**Dog Legged Staircase | Components and Design of Dog Legged Stair:**

**In this article** we will discuss * Dog Legged Staircase* and their facts, advantages, disadvantages,

**dog Leg Staircase plan**, stair design calculator with an example calculation for rise and tread, calculation formula for stairs, risers and treads and how to calculate

**design of staircase calculations**.

**What is a staircase?**

A

stairis a structure with a series of steps meant to provide a simple and easy means of ascending and descending between levels orfloors. Theroomor enclosure at the top of thestairsis known as alanding, and thespaceat the bottom of the stairs is called a step.

**Dog-legged stair or Dog Legged Staircase?**

The** dog-legged staircase** is a type of staircase that consists of **two flights** of **stairs** running in opposite directions.

The **stairs** are designed such that they turn and continue to move upward two steps before making a 180-degree turn, thus maintaining their upward trajectory.

This type of **staircase**, which resembles the shape of a dog’s leg in the sectional elevation, is also known as dog-legged.

The dog-legged staircase is efficient at utilizing the space available, making it an excellent choice for residential, public and commercial buildings. It also allows for better circulation and compact space utilization.

**Fact Behind It’s Name of Dog Legged Staircase:**

The dog-legged staircase looks like a dog in elevation. It has a sloped angle similar to the slope between the dog’s legs.

**Is the Length of Flight Equal?**

No, the **length** of both flights isn’t needed to be **equal.** Most of the time, it is kept unequal.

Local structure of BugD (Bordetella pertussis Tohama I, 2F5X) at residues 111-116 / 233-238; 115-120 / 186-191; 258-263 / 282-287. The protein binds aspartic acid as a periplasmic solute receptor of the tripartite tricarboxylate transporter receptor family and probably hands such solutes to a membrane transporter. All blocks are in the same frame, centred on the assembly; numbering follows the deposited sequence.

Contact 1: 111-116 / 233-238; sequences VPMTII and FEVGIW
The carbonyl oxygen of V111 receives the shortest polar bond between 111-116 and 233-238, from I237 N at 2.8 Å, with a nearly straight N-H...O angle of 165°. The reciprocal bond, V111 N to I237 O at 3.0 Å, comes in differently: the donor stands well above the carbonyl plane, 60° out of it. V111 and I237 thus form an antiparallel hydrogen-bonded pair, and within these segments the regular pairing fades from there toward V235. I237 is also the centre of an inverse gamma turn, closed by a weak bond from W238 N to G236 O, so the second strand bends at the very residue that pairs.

This type of staircase is used in residential, commercial, institutional, and **public buildings**.

**Suitability of Dog Legged Staircases**

If you don’t have much **space**, the **stairs** can be the best. **Typically** this** staircase** will be sized two times larger than its **tread width**.

**Components of Dog Legged Staircase:**

A **Dog-Legged Staircase** Plan consist of components such as:

**Stair Tread:**

The part of the staircase on which your foot lands is called a **tread**.

**Stair Rise:**

The space between two stair treads is called a** riser**.

**Newel post**:

The **vertical post** at the start and end of the **flight** is called a newel post. It supports the stairs and creates a resting place for your **feet** as you **climb** up or down.

**Baluster:**

A baluster is a vertical support installed throughout the **length of a flight** on which a **handrail** is supported to prevent falls.

**Landing:**

**Landing** is a platform provided to break the continuity of flight for providing rest to the user.